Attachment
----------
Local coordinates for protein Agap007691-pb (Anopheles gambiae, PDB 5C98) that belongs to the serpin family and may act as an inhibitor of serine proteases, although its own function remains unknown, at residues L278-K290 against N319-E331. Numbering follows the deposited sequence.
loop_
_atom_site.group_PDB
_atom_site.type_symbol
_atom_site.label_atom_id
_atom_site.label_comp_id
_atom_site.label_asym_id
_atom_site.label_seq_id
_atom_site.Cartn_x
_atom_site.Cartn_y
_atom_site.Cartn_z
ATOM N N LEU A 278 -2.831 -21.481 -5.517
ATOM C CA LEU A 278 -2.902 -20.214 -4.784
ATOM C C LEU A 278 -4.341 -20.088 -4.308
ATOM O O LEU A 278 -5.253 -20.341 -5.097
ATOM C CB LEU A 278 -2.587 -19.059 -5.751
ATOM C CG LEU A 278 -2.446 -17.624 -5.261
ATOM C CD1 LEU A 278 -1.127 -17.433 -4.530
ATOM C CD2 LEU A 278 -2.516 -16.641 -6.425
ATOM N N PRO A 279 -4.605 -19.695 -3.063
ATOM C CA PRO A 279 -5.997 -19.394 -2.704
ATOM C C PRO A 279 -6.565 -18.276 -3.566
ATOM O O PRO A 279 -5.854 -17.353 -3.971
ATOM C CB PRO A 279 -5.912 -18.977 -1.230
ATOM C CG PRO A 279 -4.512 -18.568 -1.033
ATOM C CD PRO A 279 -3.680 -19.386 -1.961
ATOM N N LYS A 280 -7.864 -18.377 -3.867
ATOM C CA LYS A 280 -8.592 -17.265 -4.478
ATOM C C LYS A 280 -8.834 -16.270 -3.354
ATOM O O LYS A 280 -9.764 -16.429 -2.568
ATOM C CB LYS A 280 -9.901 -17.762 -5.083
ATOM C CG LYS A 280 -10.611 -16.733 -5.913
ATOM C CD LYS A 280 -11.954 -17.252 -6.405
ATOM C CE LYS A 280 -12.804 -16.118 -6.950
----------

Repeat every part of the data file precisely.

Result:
Local coordinates for protein Agap007691-pb (Anopheles gambiae, PDB 5C98) that belongs to the serpin family and may act as an inhibitor of serine proteases, although its own function remains unknown, at residues L278-K290 against N319-E331. Numbering follows the deposited sequence.
loop_
_atom_site.group_PDB
_atom_site.type_symbol
_atom_site.label_atom_id
_atom_site.label_comp_id
_atom_site.label_asym_id
_atom_site.label_seq_id
_atom_site.Cartn_x
_atom_site.Cartn_y
_atom_site.Cartn_z
ATOM N N LEU A 278 -2.831 -21.481 -5.517
ATOM C CA LEU A 278 -2.902 -20.214 -4.784
ATOM C C LEU A 278 -4.341 -20.088 -4.308
ATOM O O LEU A 278 -5.253 -20.341 -5.097
ATOM C CB LEU A 278 -2.587 -19.059 -5.751
ATOM C CG LEU A 278 -2.446 -17.624 -5.261
ATOM C CD1 LEU A 278 -1.127 -17.433 -4.530
ATOM C CD2 LEU A 278 -2.516 -16.641 -6.425
ATOM N N PRO A 279 -4.605 -19.695 -3.063
ATOM C CA PRO A 279 -5.997 -19.394 -2.704
ATOM C C PRO A 279 -6.565 -18.276 -3.566
ATOM O O PRO A 279 -5.854 -17.353 -3.971
ATOM C CB PRO A 279 -5.912 -18.977 -1.230
ATOM C CG PRO A 279 -4.512 -18.568 -1.033
ATOM C CD PRO A 279 -3.680 -19.386 -1.961
ATOM N N LYS A 280 -7.864 -18.377 -3.867
ATOM C CA LYS A 280 -8.592 -17.265 -4.478
ATOM C C LYS A 280 -8.834 -16.270 -3.354
ATOM O O LYS A 280 -9.764 -16.429 -2.568
ATOM C CB LYS A 280 -9.901 -17.762 -5.083
ATOM C CG LYS A 280 -10.611 -16.733 -5.913
ATOM C CD LYS A 280 -11.954 -17.252 -6.405
ATOM C CE LYS A 280 -12.804 -16.118 -6.950